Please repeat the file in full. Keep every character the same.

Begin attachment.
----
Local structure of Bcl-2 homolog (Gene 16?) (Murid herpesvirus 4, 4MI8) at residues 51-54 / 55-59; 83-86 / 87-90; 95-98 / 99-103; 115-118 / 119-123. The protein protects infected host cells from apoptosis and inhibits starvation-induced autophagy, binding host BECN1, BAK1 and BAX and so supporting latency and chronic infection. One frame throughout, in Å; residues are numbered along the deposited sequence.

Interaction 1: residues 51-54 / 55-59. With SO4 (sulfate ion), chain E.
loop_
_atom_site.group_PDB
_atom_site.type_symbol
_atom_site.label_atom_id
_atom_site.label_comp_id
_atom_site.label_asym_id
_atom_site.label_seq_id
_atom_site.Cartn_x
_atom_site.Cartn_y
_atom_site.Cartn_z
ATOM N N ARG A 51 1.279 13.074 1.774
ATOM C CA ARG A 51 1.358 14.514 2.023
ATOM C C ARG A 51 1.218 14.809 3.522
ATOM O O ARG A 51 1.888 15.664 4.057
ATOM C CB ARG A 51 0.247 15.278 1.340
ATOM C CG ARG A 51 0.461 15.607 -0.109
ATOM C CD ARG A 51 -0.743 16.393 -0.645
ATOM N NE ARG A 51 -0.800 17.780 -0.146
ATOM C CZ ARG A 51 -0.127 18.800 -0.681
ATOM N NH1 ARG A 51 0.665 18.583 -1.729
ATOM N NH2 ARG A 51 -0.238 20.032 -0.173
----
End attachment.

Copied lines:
Local structure of Bcl-2 homolog (Gene 16?) (Murid herpesvirus 4, 4MI8) at residues 51-54 / 55-59; 83-86 / 87-90; 95-98 / 99-103; 115-118 / 119-123. The protein protects infected host cells from apoptosis and inhibits starvation-induced autophagy, binding host BECN1, BAK1 and BAX and so supporting latency and chronic infection. One frame throughout, in Å; residues are numbered along the deposited sequence.

Interaction 1: residues 51-54 / 55-59. With SO4 (sulfate ion), chain E.
loop_
_atom_site.group_PDB
_atom_site.type_symbol
_atom_site.label_atom_id
_atom_site.label_comp_id
_atom_site.label_asym_id
_atom_site.label_seq_id
_atom_site.Cartn_x
_atom_site.Cartn_y
_atom_site.Cartn_z
ATOM N N ARG A 51 1.279 13.074 1.774
ATOM C CA ARG A 51 1.358 14.514 2.023
ATOM C C ARG A 51 1.218 14.809 3.522
ATOM O O ARG A 51 1.888 15.664 4.057
ATOM C CB ARG A 51 0.247 15.278 1.340
ATOM C CG ARG A 51 0.461 15.607 -0.109
ATOM C CD ARG A 51 -0.743 16.393 -0.645
ATOM N NE ARG A 51 -0.800 17.780 -0.146
ATOM C CZ ARG A 51 -0.127 18.800 -0.681
ATOM N NH1 ARG A 51 0.665 18.583 -1.729
ATOM N NH2 ARG A 51 -0.238 20.032 -0.173